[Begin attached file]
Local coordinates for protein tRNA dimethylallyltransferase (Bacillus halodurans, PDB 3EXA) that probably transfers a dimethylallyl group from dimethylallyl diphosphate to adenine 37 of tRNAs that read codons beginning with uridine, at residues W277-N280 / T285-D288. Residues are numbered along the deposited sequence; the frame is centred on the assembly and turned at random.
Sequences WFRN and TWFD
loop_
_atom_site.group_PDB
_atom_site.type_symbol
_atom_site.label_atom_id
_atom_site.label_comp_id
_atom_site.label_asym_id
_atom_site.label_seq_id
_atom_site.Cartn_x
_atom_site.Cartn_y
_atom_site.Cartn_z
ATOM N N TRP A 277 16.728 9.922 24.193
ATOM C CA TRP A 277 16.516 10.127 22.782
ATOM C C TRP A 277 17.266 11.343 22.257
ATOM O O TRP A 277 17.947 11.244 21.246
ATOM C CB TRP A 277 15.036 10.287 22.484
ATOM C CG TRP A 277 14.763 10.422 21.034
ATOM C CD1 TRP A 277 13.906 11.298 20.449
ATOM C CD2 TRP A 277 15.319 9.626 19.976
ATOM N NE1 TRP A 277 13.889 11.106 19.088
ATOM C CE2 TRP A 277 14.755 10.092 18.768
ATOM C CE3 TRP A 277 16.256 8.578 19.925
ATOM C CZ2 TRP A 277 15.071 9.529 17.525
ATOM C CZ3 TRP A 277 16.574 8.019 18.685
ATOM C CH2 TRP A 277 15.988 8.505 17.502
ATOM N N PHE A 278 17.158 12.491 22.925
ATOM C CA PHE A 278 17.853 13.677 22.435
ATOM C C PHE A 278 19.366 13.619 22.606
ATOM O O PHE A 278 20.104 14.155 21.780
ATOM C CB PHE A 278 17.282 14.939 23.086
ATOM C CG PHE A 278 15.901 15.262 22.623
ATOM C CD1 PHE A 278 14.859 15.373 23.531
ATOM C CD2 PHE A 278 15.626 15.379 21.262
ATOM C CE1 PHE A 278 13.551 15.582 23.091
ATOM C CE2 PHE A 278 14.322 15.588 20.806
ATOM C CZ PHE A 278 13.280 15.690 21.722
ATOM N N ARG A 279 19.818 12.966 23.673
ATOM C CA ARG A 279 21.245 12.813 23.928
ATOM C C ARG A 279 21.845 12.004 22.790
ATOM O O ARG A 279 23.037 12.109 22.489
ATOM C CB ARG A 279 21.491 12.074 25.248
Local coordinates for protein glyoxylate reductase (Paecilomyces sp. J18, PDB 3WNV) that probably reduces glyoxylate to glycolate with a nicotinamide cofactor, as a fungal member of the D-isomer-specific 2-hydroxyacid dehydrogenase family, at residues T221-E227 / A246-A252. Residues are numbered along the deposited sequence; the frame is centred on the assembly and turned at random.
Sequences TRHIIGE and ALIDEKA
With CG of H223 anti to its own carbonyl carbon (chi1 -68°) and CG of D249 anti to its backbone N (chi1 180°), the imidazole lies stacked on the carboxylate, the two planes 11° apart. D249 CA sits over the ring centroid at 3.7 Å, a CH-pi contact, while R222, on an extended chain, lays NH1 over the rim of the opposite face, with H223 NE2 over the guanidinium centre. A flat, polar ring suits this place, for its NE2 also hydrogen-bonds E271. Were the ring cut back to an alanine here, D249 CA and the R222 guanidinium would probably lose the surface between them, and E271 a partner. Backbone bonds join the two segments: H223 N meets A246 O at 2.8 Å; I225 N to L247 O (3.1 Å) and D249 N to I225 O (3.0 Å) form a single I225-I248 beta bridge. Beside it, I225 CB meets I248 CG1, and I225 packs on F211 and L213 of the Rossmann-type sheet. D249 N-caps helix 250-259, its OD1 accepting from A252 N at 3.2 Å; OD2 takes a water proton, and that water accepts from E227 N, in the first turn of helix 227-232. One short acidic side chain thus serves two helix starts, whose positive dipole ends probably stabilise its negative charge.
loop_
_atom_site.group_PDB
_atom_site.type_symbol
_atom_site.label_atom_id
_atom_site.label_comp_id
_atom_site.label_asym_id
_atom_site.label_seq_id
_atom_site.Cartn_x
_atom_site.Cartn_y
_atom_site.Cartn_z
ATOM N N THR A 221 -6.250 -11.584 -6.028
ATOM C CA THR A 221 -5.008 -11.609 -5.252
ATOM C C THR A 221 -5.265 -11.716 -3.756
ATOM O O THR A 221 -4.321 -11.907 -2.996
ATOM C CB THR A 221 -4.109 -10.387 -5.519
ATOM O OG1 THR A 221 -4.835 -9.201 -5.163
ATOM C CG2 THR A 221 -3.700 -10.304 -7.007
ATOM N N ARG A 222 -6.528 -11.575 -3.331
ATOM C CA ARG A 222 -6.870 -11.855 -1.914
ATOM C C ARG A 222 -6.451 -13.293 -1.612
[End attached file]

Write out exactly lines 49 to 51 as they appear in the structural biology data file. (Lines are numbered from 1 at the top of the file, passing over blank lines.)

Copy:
_atom_site.label_atom_id
_atom_site.label_comp_id
_atom_site.label_asym_id